came endowed with most clear and distinct vision

under the water.

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When, therefore, the third year of her time was expired, and she had returned to her family, she very early one morning met the Drac in the market-place of Beaucaire. She knew and saluted him, inquiring about the health of her mistress and the child. To this the Drac replied, ‹ Harkye,' said he; with which eye do you see me?' She pointed to the eye she had touched with the fat: the Drac immediately thrust his finger into it, and he was no longer visible to any one *."

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Other versions of this story are to be met with, but this is the oldest. The word Drac, evidently derived from Draco, is, we apprehend, still in use. Fa le Drac, in Provençal, signifies Faire le diable. Goudelin, a Provençal poet of the seventeenth century, begins his "Castel en l'Ayre" with these lines:

Belomen qu' yeu faré le Drac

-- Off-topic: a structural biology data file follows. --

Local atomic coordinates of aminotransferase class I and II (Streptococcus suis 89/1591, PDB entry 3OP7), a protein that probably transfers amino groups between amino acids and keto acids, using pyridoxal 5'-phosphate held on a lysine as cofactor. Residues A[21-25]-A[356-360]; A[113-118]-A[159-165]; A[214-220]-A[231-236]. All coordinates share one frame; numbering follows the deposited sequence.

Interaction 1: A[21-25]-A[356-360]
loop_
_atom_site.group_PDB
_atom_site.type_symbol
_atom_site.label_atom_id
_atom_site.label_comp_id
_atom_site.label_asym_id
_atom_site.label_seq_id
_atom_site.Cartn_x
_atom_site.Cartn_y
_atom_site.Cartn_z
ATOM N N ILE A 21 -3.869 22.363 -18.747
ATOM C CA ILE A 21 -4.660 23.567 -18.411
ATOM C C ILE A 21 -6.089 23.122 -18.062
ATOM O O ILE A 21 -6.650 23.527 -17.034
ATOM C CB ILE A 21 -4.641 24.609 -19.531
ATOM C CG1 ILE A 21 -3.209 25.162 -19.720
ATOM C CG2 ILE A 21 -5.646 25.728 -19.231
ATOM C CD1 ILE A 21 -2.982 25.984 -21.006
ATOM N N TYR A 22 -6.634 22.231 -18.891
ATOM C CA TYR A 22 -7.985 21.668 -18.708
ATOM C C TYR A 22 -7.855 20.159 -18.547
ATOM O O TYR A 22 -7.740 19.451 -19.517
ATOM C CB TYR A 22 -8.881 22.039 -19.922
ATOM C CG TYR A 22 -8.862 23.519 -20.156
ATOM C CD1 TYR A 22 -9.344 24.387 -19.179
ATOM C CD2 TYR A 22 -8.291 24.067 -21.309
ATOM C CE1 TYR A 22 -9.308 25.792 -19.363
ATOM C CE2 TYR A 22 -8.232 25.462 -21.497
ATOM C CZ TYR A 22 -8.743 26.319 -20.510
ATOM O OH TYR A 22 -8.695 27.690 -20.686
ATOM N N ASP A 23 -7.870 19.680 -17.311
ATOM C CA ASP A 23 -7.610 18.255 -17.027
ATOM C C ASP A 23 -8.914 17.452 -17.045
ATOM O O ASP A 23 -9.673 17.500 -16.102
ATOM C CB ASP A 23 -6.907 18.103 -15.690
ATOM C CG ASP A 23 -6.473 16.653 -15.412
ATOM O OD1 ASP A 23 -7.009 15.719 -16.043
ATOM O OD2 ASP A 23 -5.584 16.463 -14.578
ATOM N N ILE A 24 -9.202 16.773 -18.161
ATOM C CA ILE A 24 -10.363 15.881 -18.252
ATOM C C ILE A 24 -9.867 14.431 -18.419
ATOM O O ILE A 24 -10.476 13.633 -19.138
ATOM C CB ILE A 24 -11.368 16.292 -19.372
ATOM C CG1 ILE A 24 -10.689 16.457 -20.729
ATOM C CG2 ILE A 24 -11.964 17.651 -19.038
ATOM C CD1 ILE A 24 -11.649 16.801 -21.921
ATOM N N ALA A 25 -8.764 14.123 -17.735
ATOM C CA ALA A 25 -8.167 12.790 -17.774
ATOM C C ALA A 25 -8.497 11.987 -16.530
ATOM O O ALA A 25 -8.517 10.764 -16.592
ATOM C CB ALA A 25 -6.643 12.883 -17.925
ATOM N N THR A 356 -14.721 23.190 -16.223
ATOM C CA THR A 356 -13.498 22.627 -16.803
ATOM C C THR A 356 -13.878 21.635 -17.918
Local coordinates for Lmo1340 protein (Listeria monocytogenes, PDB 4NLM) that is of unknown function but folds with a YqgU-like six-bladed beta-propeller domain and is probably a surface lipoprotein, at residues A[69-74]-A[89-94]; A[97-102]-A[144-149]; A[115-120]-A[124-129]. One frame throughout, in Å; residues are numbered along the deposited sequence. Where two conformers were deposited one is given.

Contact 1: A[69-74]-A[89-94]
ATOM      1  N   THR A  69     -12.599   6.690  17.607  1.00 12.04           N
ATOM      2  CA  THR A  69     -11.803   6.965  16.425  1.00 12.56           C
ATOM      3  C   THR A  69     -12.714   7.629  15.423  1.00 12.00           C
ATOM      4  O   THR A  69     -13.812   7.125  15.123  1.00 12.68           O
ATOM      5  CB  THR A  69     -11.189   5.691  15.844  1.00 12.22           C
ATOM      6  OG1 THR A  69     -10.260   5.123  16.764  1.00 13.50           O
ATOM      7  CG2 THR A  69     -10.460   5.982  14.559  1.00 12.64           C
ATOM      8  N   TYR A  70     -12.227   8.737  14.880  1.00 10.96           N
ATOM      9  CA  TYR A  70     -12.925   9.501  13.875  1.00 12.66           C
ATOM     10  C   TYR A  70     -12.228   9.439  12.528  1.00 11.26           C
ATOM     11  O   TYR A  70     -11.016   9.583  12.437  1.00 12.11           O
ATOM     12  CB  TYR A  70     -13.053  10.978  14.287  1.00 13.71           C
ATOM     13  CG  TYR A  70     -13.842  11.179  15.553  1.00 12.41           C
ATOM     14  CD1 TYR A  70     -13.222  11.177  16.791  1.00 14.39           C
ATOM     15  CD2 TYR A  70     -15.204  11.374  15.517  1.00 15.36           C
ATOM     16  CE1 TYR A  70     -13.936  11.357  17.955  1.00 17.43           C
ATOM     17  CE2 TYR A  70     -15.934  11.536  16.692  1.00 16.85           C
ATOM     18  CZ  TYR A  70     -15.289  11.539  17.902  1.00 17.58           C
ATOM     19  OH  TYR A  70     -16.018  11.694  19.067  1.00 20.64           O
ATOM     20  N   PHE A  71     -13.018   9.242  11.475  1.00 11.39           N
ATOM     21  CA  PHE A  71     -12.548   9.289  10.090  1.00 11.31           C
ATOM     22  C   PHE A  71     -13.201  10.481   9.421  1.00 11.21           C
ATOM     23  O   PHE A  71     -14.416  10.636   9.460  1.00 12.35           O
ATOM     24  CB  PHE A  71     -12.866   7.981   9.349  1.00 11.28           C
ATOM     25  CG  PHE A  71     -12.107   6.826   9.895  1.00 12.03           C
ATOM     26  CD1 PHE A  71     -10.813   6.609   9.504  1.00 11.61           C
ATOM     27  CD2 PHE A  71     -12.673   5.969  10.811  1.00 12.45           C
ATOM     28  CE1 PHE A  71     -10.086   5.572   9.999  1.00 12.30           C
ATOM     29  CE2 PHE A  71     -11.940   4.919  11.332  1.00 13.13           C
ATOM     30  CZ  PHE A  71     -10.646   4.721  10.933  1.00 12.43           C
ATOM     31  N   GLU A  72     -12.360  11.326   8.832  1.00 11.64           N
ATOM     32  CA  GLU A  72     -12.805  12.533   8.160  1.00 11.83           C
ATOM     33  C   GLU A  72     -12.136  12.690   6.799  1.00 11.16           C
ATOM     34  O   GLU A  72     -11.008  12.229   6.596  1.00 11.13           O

Se jamay trobi dins un sac,
Cinc ô siés milante pistolos
Espessos como de redolos.

Respecting the Dracs, Gervase farther adds: "There is also on the banks of the Rhone, under a guard-house, at the North-gate of the city of Arles, a great pool of the river.

* Otia Imperialia, p. 987.

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these deep places, they say that the Dracs are often seen of bright nights, in the shape of men. A few years ago, there was, for three successive days, openly heard the following words in the place outside the gate of the city, which I have mentioned, while the figure as it were of a man ran along the bank : ‹ The hour is passed, and the man does not come.' On the third day, about the ninth hour, while that figure of a man raised his voice higher than usual, a young man ran simply to the bank, plunged in, and was swallowed up; and the voice was heard no more."


Gervase also describes the Kobold, or Housespirit.